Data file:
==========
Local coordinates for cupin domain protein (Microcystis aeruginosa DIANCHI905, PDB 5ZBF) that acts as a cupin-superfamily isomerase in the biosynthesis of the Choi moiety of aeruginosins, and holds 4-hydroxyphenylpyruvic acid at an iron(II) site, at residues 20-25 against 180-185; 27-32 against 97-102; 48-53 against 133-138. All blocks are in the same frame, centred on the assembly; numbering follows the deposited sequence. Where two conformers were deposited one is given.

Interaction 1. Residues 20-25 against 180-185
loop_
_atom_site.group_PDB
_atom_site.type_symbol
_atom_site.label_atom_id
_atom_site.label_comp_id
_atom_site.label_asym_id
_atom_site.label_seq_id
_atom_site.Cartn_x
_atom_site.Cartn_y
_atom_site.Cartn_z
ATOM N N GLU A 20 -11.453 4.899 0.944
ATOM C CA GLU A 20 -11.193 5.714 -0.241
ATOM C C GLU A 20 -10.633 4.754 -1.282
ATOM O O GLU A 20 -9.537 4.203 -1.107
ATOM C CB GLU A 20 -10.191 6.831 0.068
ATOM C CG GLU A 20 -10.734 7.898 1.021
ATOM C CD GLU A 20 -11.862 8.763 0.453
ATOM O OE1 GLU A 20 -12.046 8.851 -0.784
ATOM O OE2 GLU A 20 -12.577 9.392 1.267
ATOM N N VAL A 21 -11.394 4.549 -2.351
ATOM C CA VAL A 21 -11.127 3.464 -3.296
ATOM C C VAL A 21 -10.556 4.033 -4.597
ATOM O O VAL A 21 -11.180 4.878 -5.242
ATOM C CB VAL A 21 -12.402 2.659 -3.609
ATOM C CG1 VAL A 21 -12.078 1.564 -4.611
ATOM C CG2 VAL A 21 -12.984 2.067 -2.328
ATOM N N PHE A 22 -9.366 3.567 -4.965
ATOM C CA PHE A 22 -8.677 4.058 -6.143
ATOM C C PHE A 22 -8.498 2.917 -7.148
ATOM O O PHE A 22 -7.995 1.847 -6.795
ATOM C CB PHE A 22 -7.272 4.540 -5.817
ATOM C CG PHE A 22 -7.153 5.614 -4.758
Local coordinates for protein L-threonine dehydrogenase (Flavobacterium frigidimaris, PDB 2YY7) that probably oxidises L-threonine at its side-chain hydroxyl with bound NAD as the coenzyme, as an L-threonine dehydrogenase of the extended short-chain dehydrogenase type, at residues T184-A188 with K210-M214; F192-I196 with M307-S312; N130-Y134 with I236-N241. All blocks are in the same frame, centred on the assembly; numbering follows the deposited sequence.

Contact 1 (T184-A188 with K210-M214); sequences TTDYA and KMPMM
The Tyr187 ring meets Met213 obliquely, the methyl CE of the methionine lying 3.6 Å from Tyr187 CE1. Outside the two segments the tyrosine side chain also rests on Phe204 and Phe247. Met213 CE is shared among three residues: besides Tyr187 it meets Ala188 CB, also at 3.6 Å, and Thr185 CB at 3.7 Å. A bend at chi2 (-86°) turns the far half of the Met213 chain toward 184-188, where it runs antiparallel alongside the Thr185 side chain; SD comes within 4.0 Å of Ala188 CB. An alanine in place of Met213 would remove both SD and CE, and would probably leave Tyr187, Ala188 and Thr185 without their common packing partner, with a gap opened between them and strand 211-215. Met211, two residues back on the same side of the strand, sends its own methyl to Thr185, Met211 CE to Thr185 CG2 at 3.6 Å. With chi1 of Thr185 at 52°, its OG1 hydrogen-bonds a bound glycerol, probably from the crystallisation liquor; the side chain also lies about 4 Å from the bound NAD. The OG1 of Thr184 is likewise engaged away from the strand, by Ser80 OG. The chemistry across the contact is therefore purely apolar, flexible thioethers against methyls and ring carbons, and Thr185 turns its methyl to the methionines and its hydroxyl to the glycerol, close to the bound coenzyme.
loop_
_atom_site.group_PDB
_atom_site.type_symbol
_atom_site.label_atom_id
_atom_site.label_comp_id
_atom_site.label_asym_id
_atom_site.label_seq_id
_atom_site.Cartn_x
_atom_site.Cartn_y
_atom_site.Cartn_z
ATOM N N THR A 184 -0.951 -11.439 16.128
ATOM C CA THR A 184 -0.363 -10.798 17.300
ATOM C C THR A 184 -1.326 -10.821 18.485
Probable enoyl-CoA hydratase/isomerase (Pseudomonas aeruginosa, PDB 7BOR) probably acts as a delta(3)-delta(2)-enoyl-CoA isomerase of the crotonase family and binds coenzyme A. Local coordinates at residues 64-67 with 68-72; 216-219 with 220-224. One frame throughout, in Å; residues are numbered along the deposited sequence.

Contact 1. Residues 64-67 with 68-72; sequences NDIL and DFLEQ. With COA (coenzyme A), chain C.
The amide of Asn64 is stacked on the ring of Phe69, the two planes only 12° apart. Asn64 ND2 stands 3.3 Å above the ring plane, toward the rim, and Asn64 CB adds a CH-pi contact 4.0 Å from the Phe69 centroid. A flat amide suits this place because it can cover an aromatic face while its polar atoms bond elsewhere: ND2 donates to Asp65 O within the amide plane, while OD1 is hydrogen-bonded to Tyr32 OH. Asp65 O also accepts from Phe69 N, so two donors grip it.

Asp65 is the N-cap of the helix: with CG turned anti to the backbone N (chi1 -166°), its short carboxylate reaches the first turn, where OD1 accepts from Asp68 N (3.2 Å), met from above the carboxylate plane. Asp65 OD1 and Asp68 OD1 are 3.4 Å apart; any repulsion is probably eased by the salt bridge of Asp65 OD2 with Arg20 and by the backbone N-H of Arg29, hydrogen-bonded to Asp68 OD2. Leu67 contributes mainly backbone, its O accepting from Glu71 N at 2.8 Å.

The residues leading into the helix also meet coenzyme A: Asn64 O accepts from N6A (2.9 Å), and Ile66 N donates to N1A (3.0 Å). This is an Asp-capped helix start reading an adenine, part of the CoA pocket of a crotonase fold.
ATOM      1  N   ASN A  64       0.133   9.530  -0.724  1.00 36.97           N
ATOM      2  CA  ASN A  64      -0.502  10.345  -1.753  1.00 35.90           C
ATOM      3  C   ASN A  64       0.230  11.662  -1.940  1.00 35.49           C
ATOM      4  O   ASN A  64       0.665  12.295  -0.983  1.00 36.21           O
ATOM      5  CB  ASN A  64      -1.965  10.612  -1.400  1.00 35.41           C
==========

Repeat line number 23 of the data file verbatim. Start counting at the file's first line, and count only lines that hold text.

ATOM C CA VAL A 21 -11.127 3.464 -3.296